GeocentricityTycho Brahe was a renowned Danish astronomer who explained the movements of the heavenly bodies geocentrically, much as they had been explained throughout history. That is to say, he...
Tycho Brahe was a renowned Danish astronomer who explained the movements of the heavenly bodies geocentrically, much as they had been explained throughout history. That is to say, he placed the Earth at the center of the universe and had all bodies orbiting around it.
Although the whole world ultimately abandoned the Earth-centered model, no one has been able to disprove his model. In fact, his non-moving earth model is still used today in all applied sciences including practical astronomy, aeronautics, space travel, and eclipse predictions. It still provides the basis for calculations which demand precision and accuracy. For example, no airline pilot ever takes into consideration the speed of a rotating and revolving earth in calculating his flight plans. He simply take for granted that the earth is not moving.
The movement of the Earth certainly is used in calculations for space travel - the location of the Earth in its orbit is a key to identifying so-called "launch windows".
The reason for using a geocentric model is its simplicity. Due to the Earth's gravity, we are part of the Earth's physical system as long as we are within its immediate vicinity, and pretending the Earth is a fixed point makes doing the calculations not only easier, but in some cases actually makes calculation possible. In a universe where, due to expansion, everything is moving, it is necessary to declare a fixed point to compare other motions to. Otherwise one gets tangled up in the notoriously difficult three-body problem.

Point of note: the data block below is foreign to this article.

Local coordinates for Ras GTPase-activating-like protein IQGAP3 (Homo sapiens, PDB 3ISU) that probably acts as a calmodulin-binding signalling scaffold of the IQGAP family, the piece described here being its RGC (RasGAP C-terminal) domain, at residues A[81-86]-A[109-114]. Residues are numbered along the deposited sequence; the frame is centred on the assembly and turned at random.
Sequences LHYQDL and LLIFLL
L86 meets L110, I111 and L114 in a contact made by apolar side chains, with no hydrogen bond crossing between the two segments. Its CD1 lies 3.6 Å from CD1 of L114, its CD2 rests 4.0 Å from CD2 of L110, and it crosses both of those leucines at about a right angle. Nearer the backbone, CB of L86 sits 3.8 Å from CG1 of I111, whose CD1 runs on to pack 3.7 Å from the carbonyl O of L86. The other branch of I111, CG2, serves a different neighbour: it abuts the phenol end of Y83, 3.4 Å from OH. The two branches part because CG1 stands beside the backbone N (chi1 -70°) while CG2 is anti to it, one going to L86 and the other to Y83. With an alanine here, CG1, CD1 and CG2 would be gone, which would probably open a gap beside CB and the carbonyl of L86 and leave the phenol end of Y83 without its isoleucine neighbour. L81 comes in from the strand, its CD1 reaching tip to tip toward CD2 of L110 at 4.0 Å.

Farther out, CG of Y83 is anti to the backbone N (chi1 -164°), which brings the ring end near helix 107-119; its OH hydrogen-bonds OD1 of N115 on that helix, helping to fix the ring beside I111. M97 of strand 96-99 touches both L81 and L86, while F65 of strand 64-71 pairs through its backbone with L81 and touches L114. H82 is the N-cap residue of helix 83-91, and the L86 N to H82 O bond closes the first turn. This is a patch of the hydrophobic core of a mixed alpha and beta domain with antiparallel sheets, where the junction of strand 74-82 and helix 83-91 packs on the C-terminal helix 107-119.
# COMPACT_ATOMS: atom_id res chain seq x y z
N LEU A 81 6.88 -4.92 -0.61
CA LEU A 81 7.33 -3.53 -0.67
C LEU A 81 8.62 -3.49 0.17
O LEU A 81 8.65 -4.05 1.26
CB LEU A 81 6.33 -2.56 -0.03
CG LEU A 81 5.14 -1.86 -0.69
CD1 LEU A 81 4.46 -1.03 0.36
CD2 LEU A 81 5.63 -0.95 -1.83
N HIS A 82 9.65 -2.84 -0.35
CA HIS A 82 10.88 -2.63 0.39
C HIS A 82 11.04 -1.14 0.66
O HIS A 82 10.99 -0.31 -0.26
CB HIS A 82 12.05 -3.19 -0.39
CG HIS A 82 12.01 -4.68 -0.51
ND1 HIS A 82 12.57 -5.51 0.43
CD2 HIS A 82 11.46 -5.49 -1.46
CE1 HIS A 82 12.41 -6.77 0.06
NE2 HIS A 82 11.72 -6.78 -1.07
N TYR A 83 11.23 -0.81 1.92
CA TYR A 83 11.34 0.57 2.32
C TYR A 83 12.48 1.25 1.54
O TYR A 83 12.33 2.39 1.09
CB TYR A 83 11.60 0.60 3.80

Many scientific and mathematical models are used for the sake of simplicity, even when they are know to be incorrect or inaccurate. Geocentrism is one such example; another would be drawing Lewis structures of electrons in order to understand the bonding of atoms.
One reason that Brahe's model may still be used today is that he made excellent and surprisingly accurate calculations for stellar parallax: the apparent relocation of stars based upon locational point of observation (illustration: the clock on the wall seems to relocate from beneath your thumb when looked at through one eye and then the other). Brahe's observations were correct and, therefore, remain correct today. The mistake in the scenario was the conclusion he surmised from the facts he had gathered.
He rightly realized that, based on the facts, either (1) the stars were so very far away that there was no stellar parallax (no apparent relocation of stars relative to locational point of observation) or (2) Earth is the center of the Universe. Unable to fathom a universe so very large that there could be no parallax, Brahe chose the more familiar Copernican and Ptolemaic idea that Earth is the center of the Universe. He was, of course, mistaken: the Universe is indeed that large and, in fact, even larger.
Maybe pilots don't take into account the rotation of the Earth, but there are lots of other people who do. For example, the space shuttle, when it was being used, certainly had to take into account the rotation of the Earth and, more importantly, its orbit around the sun. The space shuttle doesn't just return the way it came -- Earth wouldn't be there any more.
As the saying goes, it's hard to prove a negative. Although we have advanced science, we don't really understand how the universe works. It's all supposition and models and equations as proof. No one can really PROVE anything definitively either way.
I would have to agree with post 4 in that the reason many of Brahe's theories are still used in studies today is based on the accuracy of his measurements and not the fact that he wrongly surmised that the Earth was the center of the universe.
Are you actucally suggesting that the geocentric model is correct?
For example, no airline pilot ever takes into consideration the speed of a rotating and revolving earth in calculating his flight plans. He simply take for granted that the earth is not moving. - ilovetruth
this is simply because the Earth's movement in relation to the sun is not relevant to the pilot's calculations. You, I, the pilot and everything else on Earth do not move in relation to the Earth. If it takes you 10 seconds to go from the sofa to the bathroom, do you take into account the 200 miles movement of the Earth in relation to the Sun? You don't need to factor this in to your journey. But are you really suggesting that the Earth doesn't move?